Once again the dollar is flirting with parity, and once again everyone is very excited about it. Why? Objectively, there is no more significance to the dollar being worth US100 cents than any other value, except that 100 is a nice, round number.
Yes, it means the Canadian dollar is worth as much as a U.S. dollar. But so what? The only reason anyone pays attention to this is because they have the same name. If we were to call our currency something else—I have long favoured “the pelt”—then the mere fact that on any given day, between one currency being worth more than the other and the reverse, their values happened momentarily to coincide would attract little notice. But because they are both called the dollar, it gives rise to the entirely occult belief that the two ought naturally to be at par, the approach of which is celebrated as if it were some kind of cosmic convergence.
That is among those who are not busy complaining that the dollar is “too high.” Indeed, if there is one belief more fixed in popular consciousness than the parity myth, it is that the dollar is always at the wrong level. When it is low it should be higher. When it is high it should be lower. Of course, that doesn’t mean anyone wants to see a rising dollar—why, the only thing worse than that is a falling dollar. In short, while clearly the dollar should never be where it is, on no account should it ever be somewhere else.
Just now the concern is over the high dollar, mainly among the manufacturing industries. Not every manufacturer, mind you. For while a high dollar drives up the price of Canadian exports to the U.S, it also drives down the price of imports from the U.S. In our highly integrated economies, many manufacturers operate on both sides of the border, importing intermediate goods from one country for assembly in the other. So what they lose on the swings they gain on the roundabouts.
Still, it’s the ones who are hurting we always hear from, their cries taken up by the ever-vigilant Do Something lobby. A bank economist argues in a recent paper that “speculative foreign exchange market forces” are “hollowing out” the Canadian economy. “We may be sacrificing business plant and equipment,” writes CIBC’s Avery Shenfeld, “on the altar of a strong currency.”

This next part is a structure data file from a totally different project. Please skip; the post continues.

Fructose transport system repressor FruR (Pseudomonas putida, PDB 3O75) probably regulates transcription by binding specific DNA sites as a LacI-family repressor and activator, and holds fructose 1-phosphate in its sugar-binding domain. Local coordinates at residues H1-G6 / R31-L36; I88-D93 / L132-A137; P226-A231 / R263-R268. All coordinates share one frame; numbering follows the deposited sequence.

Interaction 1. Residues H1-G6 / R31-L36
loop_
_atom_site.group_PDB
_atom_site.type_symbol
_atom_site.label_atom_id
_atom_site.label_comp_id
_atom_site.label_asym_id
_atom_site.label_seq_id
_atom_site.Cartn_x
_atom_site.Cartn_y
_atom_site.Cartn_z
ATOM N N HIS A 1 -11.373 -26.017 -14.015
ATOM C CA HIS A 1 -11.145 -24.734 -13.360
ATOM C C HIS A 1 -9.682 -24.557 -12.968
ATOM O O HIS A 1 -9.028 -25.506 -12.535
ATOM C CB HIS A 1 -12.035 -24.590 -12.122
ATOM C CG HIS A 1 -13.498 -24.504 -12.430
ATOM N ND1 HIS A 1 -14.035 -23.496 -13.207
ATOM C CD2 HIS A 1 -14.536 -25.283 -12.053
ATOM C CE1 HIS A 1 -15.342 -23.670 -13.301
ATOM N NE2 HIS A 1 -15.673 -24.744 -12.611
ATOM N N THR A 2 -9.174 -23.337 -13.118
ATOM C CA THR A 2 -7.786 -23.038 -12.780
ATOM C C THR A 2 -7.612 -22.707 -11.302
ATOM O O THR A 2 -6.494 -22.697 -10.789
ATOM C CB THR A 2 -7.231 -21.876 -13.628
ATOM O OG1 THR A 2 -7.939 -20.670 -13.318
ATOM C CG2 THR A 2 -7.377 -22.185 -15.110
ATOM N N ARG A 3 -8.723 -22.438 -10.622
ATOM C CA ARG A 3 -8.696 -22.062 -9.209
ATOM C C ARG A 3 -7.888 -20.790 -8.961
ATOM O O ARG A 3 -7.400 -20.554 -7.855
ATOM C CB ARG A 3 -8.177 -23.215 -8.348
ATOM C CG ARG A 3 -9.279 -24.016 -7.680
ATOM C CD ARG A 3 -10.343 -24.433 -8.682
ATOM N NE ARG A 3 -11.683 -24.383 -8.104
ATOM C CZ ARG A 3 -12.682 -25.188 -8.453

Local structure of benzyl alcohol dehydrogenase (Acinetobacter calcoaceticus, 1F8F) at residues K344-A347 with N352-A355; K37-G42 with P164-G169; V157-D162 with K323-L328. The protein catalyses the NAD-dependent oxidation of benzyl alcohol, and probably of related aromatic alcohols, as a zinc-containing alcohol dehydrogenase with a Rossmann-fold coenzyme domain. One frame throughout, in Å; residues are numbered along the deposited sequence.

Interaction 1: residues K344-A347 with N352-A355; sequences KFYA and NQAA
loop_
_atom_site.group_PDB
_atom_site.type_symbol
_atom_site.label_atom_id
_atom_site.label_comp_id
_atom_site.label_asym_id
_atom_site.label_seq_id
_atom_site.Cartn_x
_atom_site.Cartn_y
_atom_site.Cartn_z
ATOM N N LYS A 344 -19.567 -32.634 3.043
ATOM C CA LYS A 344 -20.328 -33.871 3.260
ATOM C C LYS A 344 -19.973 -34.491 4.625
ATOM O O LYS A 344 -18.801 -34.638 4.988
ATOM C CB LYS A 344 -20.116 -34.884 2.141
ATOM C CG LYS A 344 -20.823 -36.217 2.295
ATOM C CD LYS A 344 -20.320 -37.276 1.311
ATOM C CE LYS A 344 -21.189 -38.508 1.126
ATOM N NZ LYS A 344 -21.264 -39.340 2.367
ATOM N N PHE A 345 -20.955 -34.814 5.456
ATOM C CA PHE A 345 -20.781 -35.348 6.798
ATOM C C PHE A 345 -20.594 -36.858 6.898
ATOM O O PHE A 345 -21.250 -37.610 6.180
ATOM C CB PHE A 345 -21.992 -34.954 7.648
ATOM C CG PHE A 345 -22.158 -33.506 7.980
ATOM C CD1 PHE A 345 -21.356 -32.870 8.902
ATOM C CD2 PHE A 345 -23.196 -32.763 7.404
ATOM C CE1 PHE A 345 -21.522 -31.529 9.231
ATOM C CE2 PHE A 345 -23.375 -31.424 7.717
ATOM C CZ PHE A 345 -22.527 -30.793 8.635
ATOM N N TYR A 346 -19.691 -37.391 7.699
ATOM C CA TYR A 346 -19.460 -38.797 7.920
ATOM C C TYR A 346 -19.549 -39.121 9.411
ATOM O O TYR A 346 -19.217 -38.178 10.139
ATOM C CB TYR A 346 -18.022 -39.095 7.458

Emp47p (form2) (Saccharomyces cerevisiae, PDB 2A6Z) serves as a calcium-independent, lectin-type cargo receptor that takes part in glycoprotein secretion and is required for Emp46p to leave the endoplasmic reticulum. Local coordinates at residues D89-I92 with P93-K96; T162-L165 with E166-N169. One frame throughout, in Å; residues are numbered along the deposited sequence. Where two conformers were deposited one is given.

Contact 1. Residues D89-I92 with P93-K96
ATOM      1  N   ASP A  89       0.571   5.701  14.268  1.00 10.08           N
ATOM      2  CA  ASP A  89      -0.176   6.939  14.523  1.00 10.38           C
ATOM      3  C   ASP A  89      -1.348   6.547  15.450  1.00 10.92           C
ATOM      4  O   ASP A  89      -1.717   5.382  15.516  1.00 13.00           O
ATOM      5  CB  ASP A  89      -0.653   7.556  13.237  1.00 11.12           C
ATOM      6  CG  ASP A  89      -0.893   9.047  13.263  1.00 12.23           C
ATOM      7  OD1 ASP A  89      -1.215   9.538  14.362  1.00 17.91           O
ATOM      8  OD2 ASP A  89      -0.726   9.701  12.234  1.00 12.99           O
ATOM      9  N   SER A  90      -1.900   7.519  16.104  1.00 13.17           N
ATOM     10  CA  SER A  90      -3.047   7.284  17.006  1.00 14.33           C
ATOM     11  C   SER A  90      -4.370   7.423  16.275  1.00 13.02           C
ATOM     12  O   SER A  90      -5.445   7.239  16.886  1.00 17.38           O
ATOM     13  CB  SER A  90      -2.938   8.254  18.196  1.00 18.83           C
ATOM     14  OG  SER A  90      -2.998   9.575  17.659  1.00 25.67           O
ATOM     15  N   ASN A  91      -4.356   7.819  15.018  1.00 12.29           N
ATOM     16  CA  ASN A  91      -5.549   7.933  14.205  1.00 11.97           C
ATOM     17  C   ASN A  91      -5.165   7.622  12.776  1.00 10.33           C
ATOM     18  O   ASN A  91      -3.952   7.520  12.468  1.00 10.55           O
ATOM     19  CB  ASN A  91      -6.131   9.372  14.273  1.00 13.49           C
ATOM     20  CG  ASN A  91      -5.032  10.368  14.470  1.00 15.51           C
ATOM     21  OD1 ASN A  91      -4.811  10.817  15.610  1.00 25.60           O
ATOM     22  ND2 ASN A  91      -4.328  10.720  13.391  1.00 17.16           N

The last time we heard the “hollowing out” alarm, it was because the low value of the dollar (as it then was) made Canadian assets a steal for foreign investors. Now the high value of the dollar is making them worthless. Okay: either the dollar’s current lofty value is of some permanence, based on fundamental economic factors—oil prices, the weakness of the American economy, Canada’s relative strength—or it is an illusion, driven by “speculative” forces.
But if it’s the latter, then manufacturers should be able to look past any short-term fluctuations, as should their lenders. And if it’s the former, well, what then? Shenfeld wants the Bank of Canada to step in to drive the dollar down. But, in fact, the bank’s ability to do this is quite limited. Merely selling dollars into foreign exchange markets will not work over the long run, if the overall supply of dollars is unchanged, that is absent a loosening of monetary policy.
But if the bank starts setting monetary policy to hit some target exchange rate, it cannot also hit its target for inflation. Perhaps this seems like an acceptable trade-off to you. But, in fact, it’s not even a trade-off—any reduction in export prices from devaluing the currency will be cancelled out by the rise in domestic prices.
That only emboldens a more radical Do Something faction. Short-term fixes for the dollar are no use, they agree. The answer, rather, is to fix its value, once and for all. Of course, exactly what value to fix it at is an interesting question. The last time we heard from the fixed exchange rate crowd it was sold as a cure for the low dollar.
But, in fact, fixed exchange rates are never truly fixed: in time, imbalances build up that can only be relieved by revaluing. So what might have been a gradual process of adjustment to changing economic conditions under flexible rates is compressed into a single, shuddering jolt. You get all of the uncertainty of a floating rate, and none of the benefits.
If rates really were fixed, there would be no reason to maintain separate currencies. Put another way, the only truly fixed-rate regime would be a single North American currency, which in practice means adopting the American dollar. Maybe this would make sense if we were Argentina, and had proven we were incapable of running our own monetary policy. But as it is this strikes me as a solution in search of a problem.
A floating dollar may be unsettling, but it is also useful, particularly in a commodity-driven economy such as ours. When the dollar falls, in response to a decline in, say, the price of oil, the effect is equivalent to a national pay cut, restoring competitiveness much more quickly and easily than would be possible if wages had actually to be reduced directly. The same applies in reverse—a higher dollar spreads the wealth when oil is riding high, making imported goods more affordable.
This is a situation, in other words, that cries out for urgent inaction. For God’s sake, do nothing. M